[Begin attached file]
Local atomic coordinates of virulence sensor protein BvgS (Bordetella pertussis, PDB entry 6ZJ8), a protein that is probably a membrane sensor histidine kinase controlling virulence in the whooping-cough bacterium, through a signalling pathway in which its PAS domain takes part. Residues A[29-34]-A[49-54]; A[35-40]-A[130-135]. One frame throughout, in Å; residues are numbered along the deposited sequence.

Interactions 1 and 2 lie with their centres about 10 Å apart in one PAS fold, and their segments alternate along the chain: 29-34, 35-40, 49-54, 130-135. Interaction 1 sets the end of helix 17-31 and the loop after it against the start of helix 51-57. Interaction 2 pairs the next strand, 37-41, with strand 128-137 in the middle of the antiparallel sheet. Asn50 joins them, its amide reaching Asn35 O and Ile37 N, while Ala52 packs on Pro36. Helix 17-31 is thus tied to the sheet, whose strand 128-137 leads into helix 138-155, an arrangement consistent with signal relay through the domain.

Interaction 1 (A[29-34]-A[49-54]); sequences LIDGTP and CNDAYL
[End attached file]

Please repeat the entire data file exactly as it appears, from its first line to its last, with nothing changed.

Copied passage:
Local atomic coordinates of virulence sensor protein BvgS (Bordetella pertussis, PDB entry 6ZJ8), a protein that is probably a membrane sensor histidine kinase controlling virulence in the whooping-cough bacterium, through a signalling pathway in which its PAS domain takes part. Residues A[29-34]-A[49-54]; A[35-40]-A[130-135]. One frame throughout, in Å; residues are numbered along the deposited sequence.

Interactions 1 and 2 lie with their centres about 10 Å apart in one PAS fold, and their segments alternate along the chain: 29-34, 35-40, 49-54, 130-135. Interaction 1 sets the end of helix 17-31 and the loop after it against the start of helix 51-57. Interaction 2 pairs the next strand, 37-41, with strand 128-137 in the middle of the antiparallel sheet. Asn50 joins them, its amide reaching Asn35 O and Ile37 N, while Ala52 packs on Pro36. Helix 17-31 is thus tied to the sheet, whose strand 128-137 leads into helix 138-155, an arrangement consistent with signal relay through the domain.

Interaction 1 (A[29-34]-A[49-54]); sequences LIDGTP and CNDAYL